Return to Sender: Second World War Memorials and the Cities in Postcards

Part IV

The Partisans Martyrs Cemetery Monument, Velania (Pristina).

The Partisans Martyrs Cemetery Monument is located in Velania, the highest part of Pristina. In the postcard dating back to the 1960s, 1970s and 1980s, it appears standing alone or with other views of the city of Pristina.

Where it stands alone, its image sends mixed messages of architectural grandeur and pastoral spirit.  The viewer is immediately captured by the eight large, concrete semi-circles, shaped like open arms, surrounding a ball-like large shape, made of metal beams. On the inside walls of the semi-circles there are white medallions, representing individual fighters (163) or civilian victims (58) of the war. The monument sits on a grassy hill, whose elevation from the city is clear from the backdrop – a distant urban landscape down below, framed by mountain.

But because of the presence of children playing and people conversing with each other, this heavy structure of concrete and metal is offset by mundane views of ordinary life. Here too, like in Landovica, the memorial betrays its use as a recreational structure, among others.

In many postcards, the Velania memorial sometimes appears exclusively with other modern, postwar views of the center of town: the building of Radio Pristina; the National Theatre; the new apartment buildings in Dardania; the Department store Grmija on the pedestrian street, the korzo; the University campus; the monument Brotherhood and Unity; the hotel Božur [now Hotel Swiss Diamond], with its colorful illustrated wall, and the slogan, “From Words to Actions” in two languages.

In other postcards, the Velania memorial is accompanied by the other two stronger signifiers of Pristina’s different identities: the historical heritage sites of the Serbian Church in Graçanica/Gračanica and the Ottoman turbe in Mazgit, both out of town.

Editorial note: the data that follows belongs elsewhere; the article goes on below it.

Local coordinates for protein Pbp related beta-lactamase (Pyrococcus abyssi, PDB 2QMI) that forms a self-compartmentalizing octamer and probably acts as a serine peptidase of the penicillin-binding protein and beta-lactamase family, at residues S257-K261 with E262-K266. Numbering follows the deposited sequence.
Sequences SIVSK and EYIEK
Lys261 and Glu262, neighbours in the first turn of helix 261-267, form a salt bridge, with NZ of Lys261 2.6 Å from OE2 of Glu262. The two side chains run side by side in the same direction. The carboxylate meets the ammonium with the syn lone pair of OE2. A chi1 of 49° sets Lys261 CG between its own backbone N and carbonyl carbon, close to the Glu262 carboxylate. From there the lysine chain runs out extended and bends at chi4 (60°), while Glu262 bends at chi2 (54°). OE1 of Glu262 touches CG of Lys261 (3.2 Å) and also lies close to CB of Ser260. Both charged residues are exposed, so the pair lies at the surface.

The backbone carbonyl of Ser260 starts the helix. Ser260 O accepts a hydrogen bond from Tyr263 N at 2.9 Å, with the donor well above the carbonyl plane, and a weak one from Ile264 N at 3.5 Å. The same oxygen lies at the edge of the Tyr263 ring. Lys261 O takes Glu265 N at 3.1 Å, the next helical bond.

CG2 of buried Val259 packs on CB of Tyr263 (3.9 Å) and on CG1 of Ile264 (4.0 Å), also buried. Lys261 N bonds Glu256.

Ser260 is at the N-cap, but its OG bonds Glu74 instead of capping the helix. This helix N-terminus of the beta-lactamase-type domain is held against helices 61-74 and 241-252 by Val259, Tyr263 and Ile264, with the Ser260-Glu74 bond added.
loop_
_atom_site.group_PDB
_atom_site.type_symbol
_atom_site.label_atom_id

On Hallowed Ground

The Partisans Martyrs Cemetery memorial in Velania, designed by Svetislav Ličina, (Zagreb 1931), and completed in November 1961 over a park of 3 hectares, still stands today, though looted of its medallions and in a state of neglect. It was never threatened with destruction, perhaps because of the advocacy of the last surviving veterans of the Anti-Fascist National Liberation War, who managed to add a new plaque after 1999, and rededicated it to the 220 martyrs of the Second World War. And in good weather, kids regularly play among the ruins of a once majestic work of architecture, as they used in former times.

Another reason for its longevity might be that it is located on hallowed ground. In its vicinity, another cemetery has been established after 1999, this one dedicated to the fallen of the Kosovo Liberation Army in the recent war, as well as the tomb-mausoleum to Ibrahim Rugova, the first president of self-governing Kosovo, deceased in 2006.

The sentiments elicited by this monument were not always neglect and disinterest. Archival photos of the thirtieth anniversary celebration of Pristina’s liberation from the Nazi occupation, in 1974, show its popular appeal, beyond the veterans’ groups. It was then another strong symbol of brotherhood and unity, as the gigantic backdrop of the ceremony reads, in Serbian, Albanian and Turkish, next to Tito’s portrait.